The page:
We Brits are a pretty open minded lot. We like our beans on toast and bacon sandwiches, but we’re also happy to try out dinnertime favourites from more exotic locations. Street food, takeaways and the emergence of new and unusual foreign restaurants offering exotic cuisines are bringing exciting offerings to our shores.
A study by Cauldron Foods revealed that 60% of the food we eat is not from a traditional British background. In fact, in 2015 the most popular food to make at home, and order from the takeaway, was Chinese. Whether it was made from scratch, a takeaway, or simply cooked as a ready meal, 12% of Brits admit to eating Chinese food at least once a week, with 78% eating at least one Chinese dish in the last 3 months. The study by Mintel found that the dishes from the world’s most highly populated country were a big hit in the UK, knocking Indian favourites off the top spot. Soy sauce now sells as well in the UK as traditional condiments like apple and mint sauces. Retailers say that Chinese continues to be a popular choice as it translates so well into the ready meal market.
A close second place went to Indian food. 74% of Brits have eaten an Indian meal in the last three months. Much loved classics like chicken tikka masala still appear regularly in the top ten, but research shows that people are ditching these old favourites in favour of healthier alternatives.
Third place went to Mexican food, with 48% of us enjoying a Mexican dish such as chilli con carne or fajitas in the last three months. With the DIY Mexican dinner kits available in all the supermarkets, a dinner which wouldn’t look out of place in Guadalajara is now a common sight on tables from Grantham to Gateshead.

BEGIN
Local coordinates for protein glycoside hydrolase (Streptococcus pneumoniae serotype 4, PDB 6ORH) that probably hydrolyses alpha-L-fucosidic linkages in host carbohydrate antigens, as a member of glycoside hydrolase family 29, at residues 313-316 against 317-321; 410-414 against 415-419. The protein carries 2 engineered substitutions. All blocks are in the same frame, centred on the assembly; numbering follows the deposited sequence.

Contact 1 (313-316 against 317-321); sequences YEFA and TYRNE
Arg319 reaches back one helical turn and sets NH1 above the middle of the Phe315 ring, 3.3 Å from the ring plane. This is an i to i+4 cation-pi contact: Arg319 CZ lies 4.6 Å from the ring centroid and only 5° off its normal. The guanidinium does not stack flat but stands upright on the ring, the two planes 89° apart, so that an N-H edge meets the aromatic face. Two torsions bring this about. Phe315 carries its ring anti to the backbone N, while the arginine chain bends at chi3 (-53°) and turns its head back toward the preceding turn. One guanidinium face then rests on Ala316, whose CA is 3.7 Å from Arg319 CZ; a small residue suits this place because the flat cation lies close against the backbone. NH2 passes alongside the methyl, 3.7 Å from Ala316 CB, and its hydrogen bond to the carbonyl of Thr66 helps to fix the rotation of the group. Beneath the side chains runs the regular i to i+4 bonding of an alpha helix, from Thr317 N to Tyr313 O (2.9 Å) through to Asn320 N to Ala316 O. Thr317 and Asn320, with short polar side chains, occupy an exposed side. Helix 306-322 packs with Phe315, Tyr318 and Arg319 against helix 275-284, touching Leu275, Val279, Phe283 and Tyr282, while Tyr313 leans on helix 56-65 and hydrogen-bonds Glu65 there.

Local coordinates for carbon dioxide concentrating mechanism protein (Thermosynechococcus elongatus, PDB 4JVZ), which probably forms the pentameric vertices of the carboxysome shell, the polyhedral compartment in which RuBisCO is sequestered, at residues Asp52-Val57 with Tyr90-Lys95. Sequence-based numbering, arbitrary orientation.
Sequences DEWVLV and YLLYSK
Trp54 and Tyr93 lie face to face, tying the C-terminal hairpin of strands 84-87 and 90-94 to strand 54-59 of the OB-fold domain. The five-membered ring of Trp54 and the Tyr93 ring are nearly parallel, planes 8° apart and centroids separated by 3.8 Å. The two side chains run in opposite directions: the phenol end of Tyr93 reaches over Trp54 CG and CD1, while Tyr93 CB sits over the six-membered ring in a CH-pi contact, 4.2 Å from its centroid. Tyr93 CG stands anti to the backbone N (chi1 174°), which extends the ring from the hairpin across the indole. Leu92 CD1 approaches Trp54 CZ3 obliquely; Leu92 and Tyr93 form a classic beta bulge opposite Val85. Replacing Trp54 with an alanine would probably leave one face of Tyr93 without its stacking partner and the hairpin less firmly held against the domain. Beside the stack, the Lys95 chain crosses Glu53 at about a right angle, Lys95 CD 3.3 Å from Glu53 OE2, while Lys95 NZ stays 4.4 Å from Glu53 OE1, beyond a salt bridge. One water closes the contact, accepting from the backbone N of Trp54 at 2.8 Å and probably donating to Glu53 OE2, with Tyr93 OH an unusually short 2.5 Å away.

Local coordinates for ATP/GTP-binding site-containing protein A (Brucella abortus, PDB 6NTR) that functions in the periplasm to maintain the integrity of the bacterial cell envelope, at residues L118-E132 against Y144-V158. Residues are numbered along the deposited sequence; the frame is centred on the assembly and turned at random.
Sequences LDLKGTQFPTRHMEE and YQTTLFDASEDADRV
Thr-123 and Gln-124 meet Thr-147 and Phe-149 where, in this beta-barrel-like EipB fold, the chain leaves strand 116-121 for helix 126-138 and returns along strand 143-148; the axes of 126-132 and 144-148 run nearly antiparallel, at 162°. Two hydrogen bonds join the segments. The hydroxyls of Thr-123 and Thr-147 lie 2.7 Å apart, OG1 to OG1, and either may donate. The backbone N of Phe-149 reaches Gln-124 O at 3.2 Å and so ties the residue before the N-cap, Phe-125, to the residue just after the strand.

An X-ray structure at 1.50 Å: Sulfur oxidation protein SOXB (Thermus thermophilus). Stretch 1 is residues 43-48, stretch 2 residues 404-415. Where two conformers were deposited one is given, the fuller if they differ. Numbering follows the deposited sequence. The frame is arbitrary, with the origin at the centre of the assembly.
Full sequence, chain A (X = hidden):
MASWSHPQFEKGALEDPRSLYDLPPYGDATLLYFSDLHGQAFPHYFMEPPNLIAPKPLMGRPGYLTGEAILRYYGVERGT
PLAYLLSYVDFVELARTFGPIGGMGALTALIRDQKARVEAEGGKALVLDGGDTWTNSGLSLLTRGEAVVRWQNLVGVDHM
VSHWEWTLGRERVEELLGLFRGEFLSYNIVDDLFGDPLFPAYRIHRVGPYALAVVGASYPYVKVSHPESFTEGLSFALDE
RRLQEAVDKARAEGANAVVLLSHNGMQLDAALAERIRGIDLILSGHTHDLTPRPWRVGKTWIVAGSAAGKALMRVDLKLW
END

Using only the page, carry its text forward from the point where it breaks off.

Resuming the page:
Research and training charity IGD put Italian food not far behind. Forget your spaghetti Bolognese and carbonara sauce, because Italy has moved with the times. Embracing organic, rustic food and incorporating modern trends like veganism and gluten free alternatives, it’s no surprise that it’s a popular choice with diners.
Taking fifth place, market research company Kantar put French cuisine in the middle of the league table. Our continental neighbours are close enough to influence our diets, and while we’ve moved on from snails (much to the relief of some!), you’ll often hear TV chefs making confit of duck or a cheese soufflé, encouraging would-be chefs at home to have a go.
American food has fallen in popularity, perhaps thanks to documentaries like Supersize Me, which dented the American takeaway market. We may have moved on from burgers, but southern states are starting to regain ground, thanks to pulled pork, smoking instead of BBQing, and slow-cooked ribs.
Perhaps something we didn’t see coming was the resurgence of Greek food. Wave goodbye to the cheesy tavern image, because a new generation of predominantly independent Greek eateries are landing on our shores. Particularly in the north of England, grabbing a souvlaki, a street food dish of meat inside a wrap, is now just as popular as a burger or burrito. The UK’s first chain of Greek restaurants, “The Real Greek”, launched in London in 2015, and hope for a nationwide rollout during 2016.
The Telegraph branded Thai food as “magic”, and in 2015, the UK was home to 2000 Thai restaurants. Not quite on a par with their Chinese cousins – yet, Thai dishes are usually based on combinations of favourite ingredients, such as lime juice, galangal, fish sauce, garlic, lime leaves, rice vinegar and chilli. Accompanied by a Chang beer, you can be sure of an oriental experience.
Hoping to make it big, Malaysian and Caribbean foods are predicted to be the rising stars of 2016, thanks to Levi Roots’ “Reggae Reggae Sauce” hitting supermarket shelves and extensive media campaigns, while dishes like beef rendang, which has been wrongly labelled as a Thai dish for years, come into their own.
However you choose to eat, it’s clear that Britain has a fantastic culinary heritage, and we’re fast becoming one of the most cosmopolitan and adventurous nations in the world when it comes to our dinner time dishes.